I still remember the shock of first seeing Whitby Abbey in Yorkshire. There was this magnificent ruin standing in a closely mown large green field.
I love old ruins, but my experience of them in Ireland is of ivy-covered walls surrounded by all kinds of weeds, headstones lying askew with barely readable script. I felt that ruins, rightly, should be metabolising back into the natural landscape. This building, impressive though it was, with its green lawn and pristine walls, didn’t have the atmosphere of a modern barn.
So I approached Tintern Abbey with trepidation and got exactly the same feeling. Large car park, steam-washed walls, security fencing and looking the same as any other abandoned abbey.
I once asked an old monk why there so many abandoned abbeys scattered around these islands. Expecting an historical lecture, I was taken aback when, with a twinkle in his eye, he gave a hilariously scandalous reply. This being a family newspaper, I cannot repeat it, but if you ever bump into me on the hills, I will tell you.
Why was I here, you might ask? I had come not to see Tintern Abbey but to savour it. There is great pleasure to be had in wandering through the woodlands, gardens and lakes the monks had created around their holy edifice.
And as you wander the trails through the grounds, you get differing perspectives of the abbey as it rises above the autumn-tinted trees.
Sometimes just the tip of the castellated tower, sometimes a wall of Gothic windows or the magnificent Chancel Window. And then the abbey appears alive as it emerges from or merges with the natural landscape, all the while adding character to the ambiance of the walk.
And even as you walk further there is always a hint of it somewhere on the skyline or amidst the vegetation.
The initial part of the walk is along the driveway leading to the abbey. It passes through wide pasture land enclosed by trees before emerging into the large car park under the walls of the abbey.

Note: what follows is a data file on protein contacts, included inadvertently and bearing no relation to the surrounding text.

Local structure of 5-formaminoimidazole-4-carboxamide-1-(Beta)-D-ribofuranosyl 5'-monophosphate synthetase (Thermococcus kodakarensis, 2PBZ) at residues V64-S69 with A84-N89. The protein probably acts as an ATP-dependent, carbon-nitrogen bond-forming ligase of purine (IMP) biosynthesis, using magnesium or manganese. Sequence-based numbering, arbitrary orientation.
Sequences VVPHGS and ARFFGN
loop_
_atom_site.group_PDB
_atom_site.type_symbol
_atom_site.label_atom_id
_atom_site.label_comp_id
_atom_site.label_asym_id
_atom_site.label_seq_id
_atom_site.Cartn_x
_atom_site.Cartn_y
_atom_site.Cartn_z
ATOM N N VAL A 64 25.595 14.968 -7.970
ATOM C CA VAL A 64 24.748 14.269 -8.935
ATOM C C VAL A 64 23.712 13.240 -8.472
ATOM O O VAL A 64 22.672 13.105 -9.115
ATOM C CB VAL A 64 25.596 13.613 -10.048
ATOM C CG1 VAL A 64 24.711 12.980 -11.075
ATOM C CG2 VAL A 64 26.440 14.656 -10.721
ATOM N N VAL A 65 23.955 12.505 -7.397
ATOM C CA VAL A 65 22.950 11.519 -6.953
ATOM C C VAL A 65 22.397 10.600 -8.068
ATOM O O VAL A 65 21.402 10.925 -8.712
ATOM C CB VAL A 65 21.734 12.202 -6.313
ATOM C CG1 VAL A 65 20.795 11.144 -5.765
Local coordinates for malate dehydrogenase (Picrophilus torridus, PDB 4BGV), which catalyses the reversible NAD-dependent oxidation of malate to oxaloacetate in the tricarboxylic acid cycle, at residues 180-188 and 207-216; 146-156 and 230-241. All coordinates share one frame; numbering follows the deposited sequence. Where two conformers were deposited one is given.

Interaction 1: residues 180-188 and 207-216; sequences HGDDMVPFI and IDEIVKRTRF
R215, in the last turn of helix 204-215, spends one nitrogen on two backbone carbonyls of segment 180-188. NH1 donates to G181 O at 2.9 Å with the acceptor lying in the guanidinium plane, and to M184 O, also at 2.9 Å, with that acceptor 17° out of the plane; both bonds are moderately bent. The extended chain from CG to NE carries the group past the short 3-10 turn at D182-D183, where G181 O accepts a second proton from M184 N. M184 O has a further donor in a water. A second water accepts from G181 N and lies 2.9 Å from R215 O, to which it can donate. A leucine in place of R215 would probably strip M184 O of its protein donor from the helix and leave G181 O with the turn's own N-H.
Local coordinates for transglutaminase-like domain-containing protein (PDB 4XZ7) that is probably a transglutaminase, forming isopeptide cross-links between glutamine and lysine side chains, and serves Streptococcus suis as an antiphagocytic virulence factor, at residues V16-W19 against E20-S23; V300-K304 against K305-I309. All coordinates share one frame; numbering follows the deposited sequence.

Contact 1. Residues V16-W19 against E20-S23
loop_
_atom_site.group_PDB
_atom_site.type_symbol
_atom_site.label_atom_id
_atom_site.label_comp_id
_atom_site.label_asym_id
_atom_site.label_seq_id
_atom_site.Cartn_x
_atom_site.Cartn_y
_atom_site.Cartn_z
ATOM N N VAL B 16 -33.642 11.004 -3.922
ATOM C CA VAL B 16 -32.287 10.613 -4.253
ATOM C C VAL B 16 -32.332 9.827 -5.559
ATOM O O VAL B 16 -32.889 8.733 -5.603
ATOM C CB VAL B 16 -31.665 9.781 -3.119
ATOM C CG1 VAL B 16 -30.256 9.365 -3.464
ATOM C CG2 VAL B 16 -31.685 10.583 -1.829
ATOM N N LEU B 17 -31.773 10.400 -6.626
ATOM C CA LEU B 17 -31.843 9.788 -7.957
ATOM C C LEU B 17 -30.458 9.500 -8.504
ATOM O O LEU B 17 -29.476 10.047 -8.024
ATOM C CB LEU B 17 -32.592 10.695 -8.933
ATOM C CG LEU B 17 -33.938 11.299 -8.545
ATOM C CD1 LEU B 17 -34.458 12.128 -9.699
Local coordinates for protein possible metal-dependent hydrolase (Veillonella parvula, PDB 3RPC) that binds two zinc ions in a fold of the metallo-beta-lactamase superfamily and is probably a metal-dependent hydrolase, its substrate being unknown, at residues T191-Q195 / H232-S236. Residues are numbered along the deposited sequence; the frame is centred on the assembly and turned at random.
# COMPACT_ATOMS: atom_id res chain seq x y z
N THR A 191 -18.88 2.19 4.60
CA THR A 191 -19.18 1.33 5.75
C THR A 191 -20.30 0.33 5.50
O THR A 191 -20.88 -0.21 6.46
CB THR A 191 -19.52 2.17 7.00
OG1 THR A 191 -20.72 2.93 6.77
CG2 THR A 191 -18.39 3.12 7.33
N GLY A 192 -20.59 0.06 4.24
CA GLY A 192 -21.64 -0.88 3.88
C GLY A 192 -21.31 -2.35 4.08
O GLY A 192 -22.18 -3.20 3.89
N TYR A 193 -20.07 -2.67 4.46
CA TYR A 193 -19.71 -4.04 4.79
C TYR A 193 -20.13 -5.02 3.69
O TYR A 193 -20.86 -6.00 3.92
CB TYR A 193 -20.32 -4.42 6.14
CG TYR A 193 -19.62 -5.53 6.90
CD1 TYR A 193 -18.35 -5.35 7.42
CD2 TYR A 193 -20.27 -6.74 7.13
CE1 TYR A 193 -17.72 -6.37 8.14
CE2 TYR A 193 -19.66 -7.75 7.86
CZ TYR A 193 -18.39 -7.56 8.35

Averting my eyes, I followed the path that leads down to a castellated bridge across the creek, leading up from Bannow Bay. Crossing the bridge, you gain access to a trail that leads down to Saltmills. Great banks of deciduous trees line the upper slopes of the inlet while rich pasture runs down to the water.
Arriving at Saltmills you come to Bannow Harbour, where the Normans landed in 1169. It was a pleasant walk along the road beside the bay, the tide was flooding but there was still enough of the mudflats exposed to reveal their role as a habitat for large numbers of waders and wildfowl.
The road turns inland and up a leafy lane which leads back to a trail that brings you down to the bridge.
After a quick look, around the magnificent walled garden which deserved more time, I took the trail beside the stream bounded by beech, oak, which brought me back to the car park.
Start and Finish: The car park for walkers, a short distance inside the entrance to Tintern Abbey. How to get there: Head south of the N25 from Wexford Bridge. Take first right on to R733, continuing on it through Arthurstown and Ramsgrange. Five kms further on, Tintern Abbey is signposted to the right. Time: Three hours Distance: 8km Total Ascent: 150m Suitability: Easy Food and Accommodation: Wexford, Saltmills, Arthurstown Map: Ordnance Survey, Discovery Series, Sheet 76 Grid Reference: 798 108